I was trying to figure out if I have anxiety or ptsd or what, because all this health stuff makes me feel crazy. And I don’t think I have ptsd because I don’t think the medical definition of ptsd applies to me. Plus, it feels like things aren’t over, but they’re still happening – because of having to go for checkups, etc. So maybe it’s not ptsd because I’m not just struggling with the past but worrying about the future.

But it feels like sometimes I have ptsd symptoms. And I was thinking about why it feels like I sort of want to go for counselling and for someone to say “yeah, you’ve got ptsd” or something similar. I mean, it’s never actually good to have something wrong with your mental health.

Obviously I don’t actually want to feel anxious and paranoid or have bad dreams or panic about stuff and feel scared about my mortality. But I do, and the question is why. The obvious answer is because I’m a cancer survivor and I have Lynch syndrome and sometimes – not all the time, but sometimes – that scares the crap outta me. I want to stop feeling scared. So I was thinking about why I would want to put a label on this, whatever it is – anxiety, panic, ptsd, whatever. Does it matter? Why do labels help? Well, so that you can know what the problem is and fix it. And it serves as a way to help understand and explain why we are they way we are, I guess.

But I finally figured out what it actually is, that elusive reason why I feel like I want this feeling, this headspace, to be labelled. Because having a label, and having a reason for why I feel so messed up sometimes, confirms that yes, something else is going on other than the fact that my body sucks. What I’m trying to say, is that if the way I react to things is partly because I’m a bit messed up, that means it’s less about the actual problem. It means I’m overreacting. It means that the external threat – illness, death, etc – is not as much of a threat as I perceive it to be. It makes it a litle bit less scary. If I can believe that some of my anxiety is unfounded and that there are better ways to deal with things or sort myself out, then… I don’t know. I guess I’d rather the problem was something I could control, like my attitude or the way I deal with things, or whatever. This is really difficult to attempt to explain.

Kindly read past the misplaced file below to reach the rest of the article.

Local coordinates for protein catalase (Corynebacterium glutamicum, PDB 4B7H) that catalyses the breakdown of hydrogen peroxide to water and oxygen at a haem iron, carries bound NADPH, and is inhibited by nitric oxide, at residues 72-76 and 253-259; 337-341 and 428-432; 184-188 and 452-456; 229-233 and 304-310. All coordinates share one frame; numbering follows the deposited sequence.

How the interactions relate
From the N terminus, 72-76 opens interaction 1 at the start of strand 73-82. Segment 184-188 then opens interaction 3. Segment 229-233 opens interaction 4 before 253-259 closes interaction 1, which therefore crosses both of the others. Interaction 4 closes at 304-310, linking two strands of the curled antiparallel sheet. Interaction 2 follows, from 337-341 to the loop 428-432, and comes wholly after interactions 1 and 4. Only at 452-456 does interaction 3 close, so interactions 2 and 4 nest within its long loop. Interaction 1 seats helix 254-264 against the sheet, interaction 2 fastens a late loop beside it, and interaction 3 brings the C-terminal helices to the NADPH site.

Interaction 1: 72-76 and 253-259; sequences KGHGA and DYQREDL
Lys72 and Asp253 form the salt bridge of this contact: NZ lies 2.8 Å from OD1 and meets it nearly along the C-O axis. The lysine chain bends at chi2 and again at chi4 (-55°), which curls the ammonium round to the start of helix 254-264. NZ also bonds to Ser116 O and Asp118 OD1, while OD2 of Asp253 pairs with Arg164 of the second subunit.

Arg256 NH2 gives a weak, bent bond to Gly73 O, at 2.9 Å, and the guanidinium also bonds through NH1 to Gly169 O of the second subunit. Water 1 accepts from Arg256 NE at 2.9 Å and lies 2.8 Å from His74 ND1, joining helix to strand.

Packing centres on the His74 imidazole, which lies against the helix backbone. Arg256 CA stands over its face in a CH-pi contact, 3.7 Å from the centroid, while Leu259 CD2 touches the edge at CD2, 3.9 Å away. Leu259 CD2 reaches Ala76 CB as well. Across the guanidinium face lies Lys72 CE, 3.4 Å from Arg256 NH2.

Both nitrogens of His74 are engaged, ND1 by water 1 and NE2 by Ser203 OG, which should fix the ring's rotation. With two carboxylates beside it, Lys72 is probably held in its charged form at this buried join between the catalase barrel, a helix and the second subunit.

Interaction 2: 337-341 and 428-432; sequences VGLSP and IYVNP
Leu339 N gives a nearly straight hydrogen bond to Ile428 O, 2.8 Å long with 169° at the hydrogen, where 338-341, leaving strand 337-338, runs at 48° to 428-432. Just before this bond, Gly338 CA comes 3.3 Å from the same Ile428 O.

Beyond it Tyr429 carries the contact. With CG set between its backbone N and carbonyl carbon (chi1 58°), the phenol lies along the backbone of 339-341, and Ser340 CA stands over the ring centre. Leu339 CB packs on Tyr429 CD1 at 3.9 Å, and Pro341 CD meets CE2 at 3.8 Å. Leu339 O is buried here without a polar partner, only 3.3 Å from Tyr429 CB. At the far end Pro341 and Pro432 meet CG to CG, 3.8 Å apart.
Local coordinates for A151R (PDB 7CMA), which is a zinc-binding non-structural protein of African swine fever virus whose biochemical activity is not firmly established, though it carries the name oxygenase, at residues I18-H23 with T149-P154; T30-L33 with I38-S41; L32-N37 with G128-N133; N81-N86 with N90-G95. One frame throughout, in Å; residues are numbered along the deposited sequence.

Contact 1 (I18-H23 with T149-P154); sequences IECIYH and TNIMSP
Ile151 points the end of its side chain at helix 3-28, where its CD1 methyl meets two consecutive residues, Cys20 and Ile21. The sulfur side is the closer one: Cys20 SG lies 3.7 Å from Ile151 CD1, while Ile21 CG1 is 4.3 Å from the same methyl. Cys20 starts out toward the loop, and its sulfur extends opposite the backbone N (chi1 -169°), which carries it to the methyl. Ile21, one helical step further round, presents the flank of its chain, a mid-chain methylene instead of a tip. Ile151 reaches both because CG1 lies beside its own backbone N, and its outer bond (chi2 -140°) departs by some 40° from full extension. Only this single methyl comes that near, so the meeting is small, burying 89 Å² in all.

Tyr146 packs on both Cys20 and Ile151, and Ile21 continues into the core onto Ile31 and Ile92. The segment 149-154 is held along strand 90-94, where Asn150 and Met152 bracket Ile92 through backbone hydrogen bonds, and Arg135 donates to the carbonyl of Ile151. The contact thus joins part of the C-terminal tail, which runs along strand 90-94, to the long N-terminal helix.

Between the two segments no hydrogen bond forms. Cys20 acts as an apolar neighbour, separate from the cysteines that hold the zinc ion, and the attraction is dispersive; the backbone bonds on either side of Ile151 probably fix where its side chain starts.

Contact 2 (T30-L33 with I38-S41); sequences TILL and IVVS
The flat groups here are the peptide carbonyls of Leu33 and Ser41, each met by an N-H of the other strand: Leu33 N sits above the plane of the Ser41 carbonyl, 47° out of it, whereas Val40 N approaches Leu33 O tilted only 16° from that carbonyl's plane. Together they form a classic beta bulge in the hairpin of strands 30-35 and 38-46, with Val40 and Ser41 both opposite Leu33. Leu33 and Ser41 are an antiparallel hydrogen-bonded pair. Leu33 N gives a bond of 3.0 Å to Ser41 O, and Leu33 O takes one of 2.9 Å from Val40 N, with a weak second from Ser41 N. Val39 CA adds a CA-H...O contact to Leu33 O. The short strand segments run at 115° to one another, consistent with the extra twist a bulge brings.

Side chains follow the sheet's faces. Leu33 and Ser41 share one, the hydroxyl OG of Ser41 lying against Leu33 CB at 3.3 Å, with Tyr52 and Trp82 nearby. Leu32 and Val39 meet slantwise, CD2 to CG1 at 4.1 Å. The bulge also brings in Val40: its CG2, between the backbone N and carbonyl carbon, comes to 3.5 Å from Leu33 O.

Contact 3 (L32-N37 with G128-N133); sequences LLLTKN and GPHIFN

I just want people to understand and realise why I am the way that I am. Sometimes I feel like my problems are invisible. Well I mean, they are. Sometimes I wonder if should have gotten, or should get, counselling. I do sort of enjoy analysing myself and trying to figure things out. But I don’t know if it really helps – I don’t really do much with the information once I’ve discovered it.

Maybe I need to concentrate on things I do know. Like Katniss does in The Hunger Games in the last book.

My name is Sam. I am a colon cancer survivor. I had my colon removed and a colostomy bag for five months when I was 22. I have Lynch Syndrome because I inherited two defective genes from my parents. My brother died of a brain tumour when he was sixteen and I was one year old. I have an internal pouch (or a ‘J pouch’). I have to have screenings every year, like gastroscopies and sigmoidoscopies, and until recently, CT scans. These scans scare me because I don’t know what will show up. I am scared of recurrence. I am afraid of death. This is a lonely place to be. I like the occasional drink when I’m feeling down. Sometimes I have bad dreams. Sometimes smells and sounds remind me of being in hospital and this upsets me. In the run-up to screenings I think about cancer for a couple of weeks. I get scared whenever I feel a change in my body, like a lump. I immediately think of the worst case scenario. I am terrified of leaving my partner. I hide these things from my family because it’s too hard to talk about them and because i don’t want to be a burden. Any mention of cancer has the potential to upset me. Sometimes adverts for charities upset me, or mentions of cancer in TV shows, or when someone talks about someone they know who has cancer. I think this is selfish of me. Sometimes I feel sad and overwhelmed about everything that’s happened in the past. It can be difficult to stay in the present moment. Sometimes I lose concentration at work because of it. There is a place in my head that feels different to other ‘places’. It comes in phases. Like when I have screenings in October (or this year in January), and around the time of year things started going badly and I found out everything, in July. And around September and October because of all the charity stuff that happens around that time. Macmillan coffee mornings, Stand Up To Cancer. Sometimes when I think about it too much I struggle to catch my breath. The other day I had butterflies in my stomach for no reason I could think of. Sometimes my back aches because of stress. Writing helps with all of this. My partner helps. Being distracted helps. Music always helps.

These are the things I know. Whether they mean there’s something wrong with me, whether they mean I have a label, like anxiety, or panic attacks, or ptsd, it doesn’t make any difference to the fact that these things are true. These are the things that I know.

Next time I feel confused or unsure about what’s going on in my head, I will come back here and reread this. And maybe it will be helpful.

Does anyone else self-analyse like this? Please share any helpful things you remind yourself of, if you’d like to. Interested to hear other people’s experiences of navigating cancer survivorship and all the emotional stuff that comes with it.